Business optimism and consumer confidence have been riding high.
That’s nice, but at some point the economy needs to see tangible, hard-data improvement — and, other than in the jobs data for the first two months of this year (a big deal, but not by itself decisive), we haven’t seen much of that.
That may — emphasis may — be changing.
Examples, pro and con:
- Industrial production was flat in February. But January was revised from -0.3 percent to -0.1 percent. Overall, that’s not impressive, but two of three individual components are. With a relatively mild winter, utilities production is unsurprisingly down (by almost 6 percent in each of this year’s first two months). But manufacturing advanced by 0.5 percent in both January (revised up from +0.2 percent) and February (strongest two-month run since early 2014), and mining, which includes oil & gas, increased by over 2 percent each month.
- Seasonally adjusted durable goods orders and shipments increased by a Jan.-Feb. combined 4.0 percent and 0.2 percent, respectively. As with industrial production, January’s orders were revised up to 2.3 percent from 1.8 percent. The raw orders data is even stronger. January’s raw number is the second-best January on record; February’s raw figure is the best since 2013. Zero Hedge is less impressed, but didn’t focus on the raw data.
- January and February new home sales were strong, with February’s annual rate of 592,000 beating expectations by about 5 percent. The combined Jan.-Feb. actual sales of 90,000 is the best performance since 2008.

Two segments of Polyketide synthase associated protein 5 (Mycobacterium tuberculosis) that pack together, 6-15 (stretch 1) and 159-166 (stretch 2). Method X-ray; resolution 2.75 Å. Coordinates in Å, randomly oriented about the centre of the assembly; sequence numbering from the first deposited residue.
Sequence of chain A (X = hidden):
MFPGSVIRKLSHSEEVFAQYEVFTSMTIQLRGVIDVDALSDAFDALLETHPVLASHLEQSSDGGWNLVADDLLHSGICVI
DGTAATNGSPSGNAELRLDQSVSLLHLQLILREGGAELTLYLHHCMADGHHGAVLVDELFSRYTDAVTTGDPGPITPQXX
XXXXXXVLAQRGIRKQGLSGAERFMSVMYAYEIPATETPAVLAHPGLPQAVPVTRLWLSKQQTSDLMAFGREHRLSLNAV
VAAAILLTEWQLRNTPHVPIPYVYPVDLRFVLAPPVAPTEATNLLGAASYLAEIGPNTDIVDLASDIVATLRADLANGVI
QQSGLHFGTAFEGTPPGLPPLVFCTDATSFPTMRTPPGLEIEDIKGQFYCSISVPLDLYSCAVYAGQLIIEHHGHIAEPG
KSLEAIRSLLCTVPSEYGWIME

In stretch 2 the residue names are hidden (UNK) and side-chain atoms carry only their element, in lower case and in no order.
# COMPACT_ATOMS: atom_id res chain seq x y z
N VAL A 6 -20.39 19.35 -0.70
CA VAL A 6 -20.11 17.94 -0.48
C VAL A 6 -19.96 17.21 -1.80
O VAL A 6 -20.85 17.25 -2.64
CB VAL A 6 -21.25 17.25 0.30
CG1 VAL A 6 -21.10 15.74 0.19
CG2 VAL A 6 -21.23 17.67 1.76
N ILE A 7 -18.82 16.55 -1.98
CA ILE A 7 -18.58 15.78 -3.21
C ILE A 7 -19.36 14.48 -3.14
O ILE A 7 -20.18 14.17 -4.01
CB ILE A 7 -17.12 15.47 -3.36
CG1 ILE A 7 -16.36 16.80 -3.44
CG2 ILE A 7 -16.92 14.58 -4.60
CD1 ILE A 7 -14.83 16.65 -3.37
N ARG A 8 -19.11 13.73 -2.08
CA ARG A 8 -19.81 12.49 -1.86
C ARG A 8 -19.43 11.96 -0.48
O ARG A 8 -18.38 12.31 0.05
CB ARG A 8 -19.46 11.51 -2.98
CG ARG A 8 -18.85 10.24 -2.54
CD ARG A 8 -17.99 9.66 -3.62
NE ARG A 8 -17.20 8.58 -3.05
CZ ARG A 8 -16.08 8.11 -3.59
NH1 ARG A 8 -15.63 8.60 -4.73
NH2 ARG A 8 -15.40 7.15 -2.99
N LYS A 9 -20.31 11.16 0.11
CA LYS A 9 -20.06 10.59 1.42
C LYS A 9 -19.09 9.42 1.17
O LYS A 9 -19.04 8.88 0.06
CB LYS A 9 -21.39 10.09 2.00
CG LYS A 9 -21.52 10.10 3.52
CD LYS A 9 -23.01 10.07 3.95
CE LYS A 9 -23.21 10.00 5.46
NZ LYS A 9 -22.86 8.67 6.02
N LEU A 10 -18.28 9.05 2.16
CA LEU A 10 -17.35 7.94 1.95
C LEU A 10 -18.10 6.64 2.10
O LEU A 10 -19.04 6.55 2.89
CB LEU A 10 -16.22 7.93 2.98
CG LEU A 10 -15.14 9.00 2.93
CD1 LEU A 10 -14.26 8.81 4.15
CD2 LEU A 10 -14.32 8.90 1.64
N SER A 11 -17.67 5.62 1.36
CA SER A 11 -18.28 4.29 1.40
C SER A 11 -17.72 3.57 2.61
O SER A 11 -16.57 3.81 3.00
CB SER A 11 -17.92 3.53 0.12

- On the downside, seasonally adjusted existing home sales in February fell, and raw February sales were barely higher than a February 2016.
- Home construction data (permits and starts) has been improving. Both key metrics are at their highest levels sine 2007. But the raw data in February was weaker than the seasonally adjusted results would lead one to believe, and I don’t think the fact that February 2016 had an extra business day sufficiently explains that.
- Retail sales in February increased by only 0.1 percent. But again, in what may be a harbinger of a Trump-era trend consistent with previously Republican and conservative administrations, prior data was revised up. In this case, January’s originally reported 0.4 percent increase in retail sales was revised up to 0.6 percent. Ex-auto sales went from 0.8 percent to 1.2 percent. Combined Jan.-Feb. sales are 3.7 percent ahead of the first two months of last year, which is a far healthier increase than we’ve generally seen during the past few years.
- Again on the downside, initial unemployment claims are on the rise, but not to anything resembling a danger level. The most recent weekly figure is 261,000 seasonally adjusted claims, up from the 230s a few weeks ago. There’s usually not any reason to be concerned until the weekly figure starts consistently topping 300K.
For the first time in a while, there are more pros than cons in the above list, but it’s way too early to declare a positive trend, especially given current first quarter GDP estimates of an annualized 0.9 percent at the Atlanta Fed and 1.2 at Moody’s.
But the retail sales figures, job growth results, and the trend towards upward revisions of previously reported data during the first two months would seem to indicate that this GDP will come in higher than those two estimates — perhaps not when initially reported in late April, but by the time the second and third estimates come out in May and June.
Still, if it isn’t 3 percent or more, it shouldn’t be considered impressive, even after considering the first quarter’s supposed (and I believe bogus) “residual seasonality” problem.